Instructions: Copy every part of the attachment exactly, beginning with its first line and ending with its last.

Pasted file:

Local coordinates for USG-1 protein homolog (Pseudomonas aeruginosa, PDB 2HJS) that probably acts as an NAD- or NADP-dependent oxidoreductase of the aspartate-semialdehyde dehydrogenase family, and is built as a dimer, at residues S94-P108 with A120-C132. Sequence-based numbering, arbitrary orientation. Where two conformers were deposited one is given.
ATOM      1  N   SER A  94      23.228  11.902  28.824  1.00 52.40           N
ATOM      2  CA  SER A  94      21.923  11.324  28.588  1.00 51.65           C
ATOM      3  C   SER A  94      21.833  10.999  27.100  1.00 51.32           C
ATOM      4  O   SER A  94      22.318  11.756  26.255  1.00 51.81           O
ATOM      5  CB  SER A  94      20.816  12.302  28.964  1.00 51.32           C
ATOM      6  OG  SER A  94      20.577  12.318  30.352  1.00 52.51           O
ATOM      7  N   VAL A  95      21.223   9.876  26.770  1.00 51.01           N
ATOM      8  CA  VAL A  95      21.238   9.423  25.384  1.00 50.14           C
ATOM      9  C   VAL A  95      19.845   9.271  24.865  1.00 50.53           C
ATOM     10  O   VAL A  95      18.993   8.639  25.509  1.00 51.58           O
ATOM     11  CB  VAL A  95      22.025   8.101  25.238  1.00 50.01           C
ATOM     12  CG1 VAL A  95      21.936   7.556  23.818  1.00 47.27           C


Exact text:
Local coordinates for USG-1 protein homolog (Pseudomonas aeruginosa, PDB 2HJS) that probably acts as an NAD- or NADP-dependent oxidoreductase of the aspartate-semialdehyde dehydrogenase family, and is built as a dimer, at residues S94-P108 with A120-C132. Sequence-based numbering, arbitrary orientation. Where two conformers were deposited one is given.
ATOM      1  N   SER A  94      23.228  11.902  28.824  1.00 52.40           N
ATOM      2  CA  SER A  94      21.923  11.324  28.588  1.00 51.65           C
ATOM      3  C   SER A  94      21.833  10.999  27.100  1.00 51.32           C
ATOM      4  O   SER A  94      22.318  11.756  26.255  1.00 51.81           O
ATOM      5  CB  SER A  94      20.816  12.302  28.964  1.00 51.32           C
ATOM      6  OG  SER A  94      20.577  12.318  30.352  1.00 52.51           O
ATOM      7  N   VAL A  95      21.223   9.876  26.770  1.00 51.01           N
ATOM      8  CA  VAL A  95      21.238   9.423  25.384  1.00 50.14           C
ATOM      9  C   VAL A  95      19.845   9.271  24.865  1.00 50.53           C
ATOM     10  O   VAL A  95      18.993   8.639  25.509  1.00 51.58           O
ATOM     11  CB  VAL A  95      22.025   8.101  25.238  1.00 50.01           C
ATOM     12  CG1 VAL A  95      21.936   7.556  23.818  1.00 47.27           C